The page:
Weekly Economic Commentary – Apr 29, 2024

29 April, 2024
read 14 minutes


Download a PDF copy of the weekly economic commentary here.



Major equity markets gained last week following robust earnings reports: S&P 500 and Nasdaq posted weekly gains close to that seen in Nov 2023, and US Big Tech gains boosted sentiment across global markets. In contrast, Middle East shares were mostly down on geopolitical concerns and earnings, with Egypt dragging the most; Abu Dhabi’s Bayanat-Yahsat merger (more in UAE Focus section) drove the index higher on Fri, though it closed in the red compared to a week ago. The yen tumbled to a fresh 34-year low near 158 to the dollar on Friday (partly due to US inflation data supporting interest rates remaining higher) after the BoJ kept interest rates on hold; both the euro and GBP gained weekly (the most since early-Mar). Oil prices inched up from a week ago while gold price slipped lower.

Global Developments


  • US GDP grew by an annualised 1.6% in Q1 (Q4: 3.4%), the slowest pace in 2 years, reflecting “decelerations in consumer spending, exports, and state and local government spending”. PCE prices index in Q1 accelerated at a 3.4% annualized rate, nearly double Q4’s 1.8% pace; core PCE inflation climbed 3.7% in Q1, up from Q4’s 2% reading.
  • PCE price index rose by 0.3% mom and 2.7% yoy in Mar (Feb: 0.3% mom and 2.5% yoy), with energy prices rising by 1.2% mom amid a drop in food prices by 0.1%. Core PCE climbed by 0.3% and 2.8% yoy (unchanged from Feb) while PCE services inflation (excluding energy and housing) increased by 0.4% mom and 3.4% yoy.
  • Personal income in the US expanded by 0.5% mom in Mar (Feb: 0.3%), supported by a 0.7% increase in wages. Spending grew by 0.8%, following a similar gain in Feb. Saving rate fell to a 16-month low of 3.2% (Feb: 3.6%).
  • Durable goods orders in the US grew by 2.6% mom in Mar (Feb: 0.7%), largely due to the increase in orders for transportation (7.7% from Feb’s 1.8% gain). Non-defence capital goods orders excluding aircraft gained by 0.2% (Feb: 0.4%).
  • Trade deficit in the US widened to USD 91.8bn in Mar (Feb: USD 91.4bn), the largest deficit since Apr 2023. Exports fell by USD 6.1bn to USD 169.2bn alongside a drop in imports (down by USD 4.6bn to USD 261bn).
  • Richmond Fed manufacturing index improved to -7 in Apr (Mar: -11), thanks to increases in shipments (-10 from -14) and new orders (-9 from -17); firms were also more optimistic about local business conditions (6 from -1). Kansas Fed manufacturing activity fell to -13 in Apr (Mar: -9).
  • Chicago Fed national activity index rose to 0.15 in Mar (Feb: 0.09), the highest since Nov 2023, with employment indicators adding +0.04 to the index (Feb: -0.01) while production related indicators added +0.11.
  • Michigan consumer sentiment index dropped to 77.2 in Apr (Mar: 79.4), as both current conditions and expectations declined (to 79 and 76 respectively). The 1-year inflation expectation was revised higher to 3.2% while the 5-year expectation was confirmed at 3%.
  • US preliminary manufacturing PMI slipped to a 4-month low of 49.9 in Apr (Mar: 51.9), with input cost inflation rising to a 1-year high. Employment declined for the first time since early Jun 2020, stemming mostly from the services sector.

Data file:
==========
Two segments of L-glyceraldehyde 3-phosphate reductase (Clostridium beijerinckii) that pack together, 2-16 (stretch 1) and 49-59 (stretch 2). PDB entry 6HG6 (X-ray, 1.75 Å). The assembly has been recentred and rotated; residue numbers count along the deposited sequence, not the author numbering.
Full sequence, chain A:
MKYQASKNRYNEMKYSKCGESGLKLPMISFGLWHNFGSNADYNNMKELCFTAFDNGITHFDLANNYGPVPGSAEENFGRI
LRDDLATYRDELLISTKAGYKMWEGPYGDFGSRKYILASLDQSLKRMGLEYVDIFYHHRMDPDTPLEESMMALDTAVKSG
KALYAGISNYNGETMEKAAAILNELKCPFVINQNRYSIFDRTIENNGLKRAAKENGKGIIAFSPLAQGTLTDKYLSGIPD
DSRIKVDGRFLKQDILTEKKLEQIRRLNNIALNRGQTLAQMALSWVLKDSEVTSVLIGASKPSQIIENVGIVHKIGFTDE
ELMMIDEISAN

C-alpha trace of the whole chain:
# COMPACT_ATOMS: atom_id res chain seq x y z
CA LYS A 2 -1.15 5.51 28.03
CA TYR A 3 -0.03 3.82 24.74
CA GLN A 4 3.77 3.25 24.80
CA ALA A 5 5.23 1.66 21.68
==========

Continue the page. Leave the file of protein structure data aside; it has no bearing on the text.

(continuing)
• New home sales rebounded by 8.8% mom to 693k units in Mar, the highest reading since Sep; median house price fell by 1.9% yoy to USD 430,700. Pending home sales increased by 3.4% mom in Mar (Feb: 1.6%), the best performance in a year despite high mortgage rates (back to above 7%).
  • Initial jobless claims unexpectedly declined by 5k to 207k in the week ended Apr 19th, the lowest in 2 months, while the 4-week also moved lower by 1.25k to 213.25k. Continuing jobless claims edged down by 15k to 1.781mn in the week ended Apr 12th. Indicator and data driven central banks are likely to review rate settings in June, looking for confirmatory readings.


  • Flash manufacturing PMI in the eurozone slipped to a 4-month low of 45.6 in Apr (Mar: 46.1), as output fell for a 13th straight month and new orders fell at an increased rate. Services PMI inched up to 52.9 (Mar: 51.5), with output and new orders rising alongside a 10-month high employment growth while input costs re-accelerated (driven by wage and energy costs).
  • Consumer confidence in the euro area improved to -14.7 in Apr (Mar: -14.9), the highest since Feb 2022. In the EU, confidence was steady at -15.2, below its historical average.
  • Germany’s flash manufacturing PMI rose to 42.2 in Apr (Mar: 41.9): though new orders fell the most in 5 months, output fell at a slower pace and employment improved while factory prices declined at the steepest rate since Sep 2009.Services PMI grew to a 10-month high of 53.3 in Apr (Mar: 50.1), causing the composite PMI to move into expansionary territory after 10 months (505.5 in Apr from Mar’s 47.7).
  • German Ifo business climate index increased to 89.4 in Apr (Mar: 87.9), the highest since May 2023, on expectations of interest rate cuts and lower inflationary pressures. Both current assessment and expectations moved up to 88.9 and 89.9 respectively (Mar: 88.1 and 87.7).
  • German GfK consumer confidence survey climbed to a 2-year high of -24.2 in May (Apr: -27.3), thanks to income expectations rising to 10.7 (highest since Jan 2022) from Apr’s -1.5.
  • UK flash manufacturing PMI rose to 48.7 in Apr, down from Mar’s expansionary 50.3 reading, as new orders declined while input costs rose the most in 14 months (given higher materials and transport costs). Services PMI increased to 54.9 in Apr (Mar: 53.1), rising for the 6th month in a row, with wage costs increasing cost pressures.